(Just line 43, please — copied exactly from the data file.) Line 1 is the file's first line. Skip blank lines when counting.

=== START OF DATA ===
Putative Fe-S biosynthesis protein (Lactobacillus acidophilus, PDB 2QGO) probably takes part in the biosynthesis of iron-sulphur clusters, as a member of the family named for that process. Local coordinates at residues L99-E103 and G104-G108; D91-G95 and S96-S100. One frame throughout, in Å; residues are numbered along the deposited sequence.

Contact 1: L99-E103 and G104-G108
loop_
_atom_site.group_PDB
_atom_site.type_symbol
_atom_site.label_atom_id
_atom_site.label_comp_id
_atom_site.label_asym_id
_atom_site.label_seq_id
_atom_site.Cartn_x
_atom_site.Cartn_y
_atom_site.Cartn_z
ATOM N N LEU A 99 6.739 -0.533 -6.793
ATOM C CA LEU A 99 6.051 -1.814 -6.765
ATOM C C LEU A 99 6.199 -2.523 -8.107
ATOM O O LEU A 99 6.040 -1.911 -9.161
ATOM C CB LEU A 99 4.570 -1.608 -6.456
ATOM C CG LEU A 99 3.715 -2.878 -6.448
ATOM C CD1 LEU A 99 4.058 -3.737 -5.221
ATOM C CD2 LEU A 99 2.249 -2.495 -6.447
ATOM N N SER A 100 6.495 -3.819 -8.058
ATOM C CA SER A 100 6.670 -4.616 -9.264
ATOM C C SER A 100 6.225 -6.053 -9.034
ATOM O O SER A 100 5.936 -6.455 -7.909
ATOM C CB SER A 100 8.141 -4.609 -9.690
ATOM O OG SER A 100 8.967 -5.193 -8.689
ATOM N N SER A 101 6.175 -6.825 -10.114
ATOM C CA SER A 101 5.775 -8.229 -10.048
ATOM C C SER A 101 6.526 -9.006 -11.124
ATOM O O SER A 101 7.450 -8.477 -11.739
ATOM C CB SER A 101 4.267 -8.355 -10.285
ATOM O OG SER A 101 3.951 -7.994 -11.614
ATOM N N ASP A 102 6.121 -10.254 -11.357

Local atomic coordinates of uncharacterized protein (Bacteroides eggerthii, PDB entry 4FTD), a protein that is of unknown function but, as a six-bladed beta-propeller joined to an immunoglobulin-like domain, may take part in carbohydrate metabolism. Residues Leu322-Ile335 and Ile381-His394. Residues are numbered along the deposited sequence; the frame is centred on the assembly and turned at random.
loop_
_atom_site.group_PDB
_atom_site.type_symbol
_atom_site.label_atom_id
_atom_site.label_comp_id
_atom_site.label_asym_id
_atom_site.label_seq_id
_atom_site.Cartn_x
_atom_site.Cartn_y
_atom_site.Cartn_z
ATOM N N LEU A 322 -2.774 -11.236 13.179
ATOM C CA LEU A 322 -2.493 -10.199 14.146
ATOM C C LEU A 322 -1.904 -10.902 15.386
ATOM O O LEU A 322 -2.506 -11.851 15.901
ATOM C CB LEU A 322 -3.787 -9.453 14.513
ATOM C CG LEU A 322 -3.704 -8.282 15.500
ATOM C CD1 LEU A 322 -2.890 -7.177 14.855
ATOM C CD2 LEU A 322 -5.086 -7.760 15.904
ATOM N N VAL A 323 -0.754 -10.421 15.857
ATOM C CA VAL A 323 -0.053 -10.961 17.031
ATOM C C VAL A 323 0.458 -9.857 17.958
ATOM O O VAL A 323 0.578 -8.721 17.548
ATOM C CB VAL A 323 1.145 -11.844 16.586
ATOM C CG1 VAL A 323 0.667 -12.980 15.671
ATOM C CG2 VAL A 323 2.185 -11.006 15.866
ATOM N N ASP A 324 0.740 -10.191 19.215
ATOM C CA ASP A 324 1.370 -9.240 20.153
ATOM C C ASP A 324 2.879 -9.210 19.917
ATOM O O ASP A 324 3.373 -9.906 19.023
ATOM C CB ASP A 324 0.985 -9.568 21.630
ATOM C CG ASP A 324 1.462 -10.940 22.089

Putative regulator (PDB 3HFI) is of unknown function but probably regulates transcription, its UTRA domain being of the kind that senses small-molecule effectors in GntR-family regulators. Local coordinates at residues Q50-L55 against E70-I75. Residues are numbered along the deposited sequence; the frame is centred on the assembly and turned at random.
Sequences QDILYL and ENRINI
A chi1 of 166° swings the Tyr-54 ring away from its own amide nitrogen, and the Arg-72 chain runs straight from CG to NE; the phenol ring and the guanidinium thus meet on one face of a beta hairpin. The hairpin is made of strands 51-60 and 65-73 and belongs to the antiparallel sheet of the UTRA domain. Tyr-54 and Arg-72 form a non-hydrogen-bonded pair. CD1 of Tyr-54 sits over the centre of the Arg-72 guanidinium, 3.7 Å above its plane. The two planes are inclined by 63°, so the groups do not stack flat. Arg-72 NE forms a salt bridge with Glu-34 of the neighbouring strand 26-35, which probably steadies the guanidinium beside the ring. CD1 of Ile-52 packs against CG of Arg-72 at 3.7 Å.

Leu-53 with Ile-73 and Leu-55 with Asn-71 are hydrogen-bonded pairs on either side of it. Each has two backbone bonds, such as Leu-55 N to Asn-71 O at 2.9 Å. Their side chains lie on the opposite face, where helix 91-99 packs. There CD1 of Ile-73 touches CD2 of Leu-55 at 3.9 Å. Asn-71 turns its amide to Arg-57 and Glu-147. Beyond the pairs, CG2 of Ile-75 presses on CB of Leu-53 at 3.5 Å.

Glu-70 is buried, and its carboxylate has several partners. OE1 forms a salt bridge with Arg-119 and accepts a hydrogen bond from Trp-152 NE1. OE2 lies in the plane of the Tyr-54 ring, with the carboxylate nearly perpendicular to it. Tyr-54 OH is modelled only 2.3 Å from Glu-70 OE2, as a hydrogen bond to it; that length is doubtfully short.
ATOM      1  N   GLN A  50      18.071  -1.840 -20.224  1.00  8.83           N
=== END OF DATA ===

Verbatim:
_atom_site.Cartn_y